Indonesia is a large Southeast Asian country with a population of 267.7 million. As of 2019, 9.4% of Indonesians lived in poverty. Different programs both located in Indonesia and in other countries are innovating ways to eradicate poverty in Indonesia. Among them are cash transfer programs, food assistance programs, WASH sanitation programs and others. Here are five facts about innovations in poverty eradication in Indonesia.
5 Facts About Innovation in Poverty Eradication in Indonesia
- Poverty is declining each year, but not by much. From 1999 to 2013, the poverty rate in Indonesia went from 24% to 11.4%. However, in the years after that, the rate of poverty reduction has slowed to be 0.5% lower each year. In 2014, out of the Indonesians in the bottom 10% of the income bracket, only one-fifth received all governmental social assistance programs that they were eligible for.
- Conditional cash transfer programs are working to provide support to Indonesia’s poorest families. Program Keluarga Harapan, which translates to the Family Hope Program, is a social protection program. It provides assistance to very poor families in Indonesia. This program has been recently expanded to reach the 10 million poorest families in Indonesia. Program Keluarga Harapan focuses on targeting pregnant and breastfeeding mothers. It also focuses on families with toddlers and school-aged children.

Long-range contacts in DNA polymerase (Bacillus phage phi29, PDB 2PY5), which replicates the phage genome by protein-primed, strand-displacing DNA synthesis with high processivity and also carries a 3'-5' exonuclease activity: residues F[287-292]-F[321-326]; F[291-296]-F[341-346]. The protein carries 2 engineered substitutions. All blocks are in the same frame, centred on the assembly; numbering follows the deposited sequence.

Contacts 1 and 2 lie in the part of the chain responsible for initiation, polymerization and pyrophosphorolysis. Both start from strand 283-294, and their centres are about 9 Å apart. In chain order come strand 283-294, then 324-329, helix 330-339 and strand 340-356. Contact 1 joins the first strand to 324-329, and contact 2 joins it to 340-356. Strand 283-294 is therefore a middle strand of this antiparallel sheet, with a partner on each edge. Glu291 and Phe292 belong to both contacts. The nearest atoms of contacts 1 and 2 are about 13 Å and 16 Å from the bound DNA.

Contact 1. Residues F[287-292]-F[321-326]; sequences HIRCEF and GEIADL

- Non-cash food assistance programs deliver food assistance. By 2018, Indonesia expanded non-cash food assistance programs to serve about 10 million Indonesian families. These programs are similar to food stamp programs, and they deliver food assistance with a focus on proper nutrition. One of Indonesia’s longest-running food assistance programs is Rice for the Poor, also known as Raskin. Rice for the Poor is changing into an electronic voucher program that provides non-cash food assistance.
- Healthcare programs are also an imperative part of poverty reduction. When faced with illness or health problems, low-income households are often at financial risk. Indonesia’s Healthcare Guarantee Program, known as Jamkesmas, protects low-income families from this risk when they become ill. As of 2012, this program covered about 76.4 million people in the low-income bracket in Indonesia.
- WASH programs help improve access to clean water. Indonesia Urban Wash, Sanitation and Hygiene (IUWASH) partners with a local water utility and micro-finance institution. It helps provide services to families and small business owners in order to allow them to build bathrooms that are hygienic and safe. In 1990, only 35% of Indonesians had access to sanitation facilities. In 2015, that percentage jumped to 61%. Additionally, sanitation services and clean water can improve the health of many families, particularly low-income ones.
Overall, these programs are all essential in reducing and eradicating poverty in Indonesia. Poverty, homelessness and hunger are still relevant issues in Indonesia. However, these programs will pave the way for more innovations in poverty eradication in Indonesia that can also help in other parts of the world.
– Ayesha Asad